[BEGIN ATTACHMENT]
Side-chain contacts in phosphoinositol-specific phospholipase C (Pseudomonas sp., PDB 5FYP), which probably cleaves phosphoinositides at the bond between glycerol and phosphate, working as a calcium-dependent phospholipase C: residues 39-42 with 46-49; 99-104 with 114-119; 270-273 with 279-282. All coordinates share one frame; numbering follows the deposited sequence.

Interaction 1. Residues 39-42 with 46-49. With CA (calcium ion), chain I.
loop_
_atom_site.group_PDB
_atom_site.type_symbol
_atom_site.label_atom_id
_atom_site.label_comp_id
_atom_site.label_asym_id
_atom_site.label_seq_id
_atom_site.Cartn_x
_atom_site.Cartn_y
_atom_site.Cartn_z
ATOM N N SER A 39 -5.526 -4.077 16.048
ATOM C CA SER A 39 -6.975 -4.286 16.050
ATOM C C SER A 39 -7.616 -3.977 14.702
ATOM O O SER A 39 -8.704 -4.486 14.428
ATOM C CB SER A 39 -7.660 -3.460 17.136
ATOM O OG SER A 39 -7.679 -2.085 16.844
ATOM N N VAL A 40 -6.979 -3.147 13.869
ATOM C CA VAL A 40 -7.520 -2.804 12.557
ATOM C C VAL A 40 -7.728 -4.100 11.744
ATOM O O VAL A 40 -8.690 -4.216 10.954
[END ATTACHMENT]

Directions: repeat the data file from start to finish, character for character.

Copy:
Side-chain contacts in phosphoinositol-specific phospholipase C (Pseudomonas sp., PDB 5FYP), which probably cleaves phosphoinositides at the bond between glycerol and phosphate, working as a calcium-dependent phospholipase C: residues 39-42 with 46-49; 99-104 with 114-119; 270-273 with 279-282. All coordinates share one frame; numbering follows the deposited sequence.

Interaction 1. Residues 39-42 with 46-49. With CA (calcium ion), chain I.
loop_
_atom_site.group_PDB
_atom_site.type_symbol
_atom_site.label_atom_id
_atom_site.label_comp_id
_atom_site.label_asym_id
_atom_site.label_seq_id
_atom_site.Cartn_x
_atom_site.Cartn_y
_atom_site.Cartn_z
ATOM N N SER A 39 -5.526 -4.077 16.048
ATOM C CA SER A 39 -6.975 -4.286 16.050
ATOM C C SER A 39 -7.616 -3.977 14.702
ATOM O O SER A 39 -8.704 -4.486 14.428
ATOM C CB SER A 39 -7.660 -3.460 17.136
ATOM O OG SER A 39 -7.679 -2.085 16.844
ATOM N N VAL A 40 -6.979 -3.147 13.869
ATOM C CA VAL A 40 -7.520 -2.804 12.557
ATOM C C VAL A 40 -7.728 -4.100 11.744
ATOM O O VAL A 40 -8.690 -4.216 10.954